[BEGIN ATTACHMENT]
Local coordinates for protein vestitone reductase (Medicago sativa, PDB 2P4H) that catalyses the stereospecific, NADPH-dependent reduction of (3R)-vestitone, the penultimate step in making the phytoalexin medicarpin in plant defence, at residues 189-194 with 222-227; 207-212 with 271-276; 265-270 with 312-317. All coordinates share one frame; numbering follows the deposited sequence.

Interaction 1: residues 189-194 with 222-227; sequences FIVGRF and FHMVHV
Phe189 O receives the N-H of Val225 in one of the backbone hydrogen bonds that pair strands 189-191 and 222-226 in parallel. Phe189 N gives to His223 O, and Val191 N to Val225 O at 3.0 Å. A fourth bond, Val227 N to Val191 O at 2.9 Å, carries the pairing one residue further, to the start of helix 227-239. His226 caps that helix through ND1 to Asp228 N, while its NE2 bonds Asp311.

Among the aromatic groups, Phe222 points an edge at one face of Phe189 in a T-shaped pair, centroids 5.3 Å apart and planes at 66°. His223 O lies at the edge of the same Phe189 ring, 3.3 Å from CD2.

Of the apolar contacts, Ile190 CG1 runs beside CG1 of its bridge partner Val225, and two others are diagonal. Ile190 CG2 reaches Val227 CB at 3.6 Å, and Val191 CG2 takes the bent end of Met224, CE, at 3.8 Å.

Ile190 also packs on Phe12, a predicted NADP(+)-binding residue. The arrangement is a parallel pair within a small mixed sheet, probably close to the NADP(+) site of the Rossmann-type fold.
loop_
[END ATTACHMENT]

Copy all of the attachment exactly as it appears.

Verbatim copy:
Local coordinates for protein vestitone reductase (Medicago sativa, PDB 2P4H) that catalyses the stereospecific, NADPH-dependent reduction of (3R)-vestitone, the penultimate step in making the phytoalexin medicarpin in plant defence, at residues 189-194 with 222-227; 207-212 with 271-276; 265-270 with 312-317. All coordinates share one frame; numbering follows the deposited sequence.

Interaction 1: residues 189-194 with 222-227; sequences FIVGRF and FHMVHV
Phe189 O receives the N-H of Val225 in one of the backbone hydrogen bonds that pair strands 189-191 and 222-226 in parallel. Phe189 N gives to His223 O, and Val191 N to Val225 O at 3.0 Å. A fourth bond, Val227 N to Val191 O at 2.9 Å, carries the pairing one residue further, to the start of helix 227-239. His226 caps that helix through ND1 to Asp228 N, while its NE2 bonds Asp311.

Among the aromatic groups, Phe222 points an edge at one face of Phe189 in a T-shaped pair, centroids 5.3 Å apart and planes at 66°. His223 O lies at the edge of the same Phe189 ring, 3.3 Å from CD2.

Of the apolar contacts, Ile190 CG1 runs beside CG1 of its bridge partner Val225, and two others are diagonal. Ile190 CG2 reaches Val227 CB at 3.6 Å, and Val191 CG2 takes the bent end of Met224, CE, at 3.8 Å.

Ile190 also packs on Phe12, a predicted NADP(+)-binding residue. The arrangement is a parallel pair within a small mixed sheet, probably close to the NADP(+) site of the Rossmann-type fold.
loop_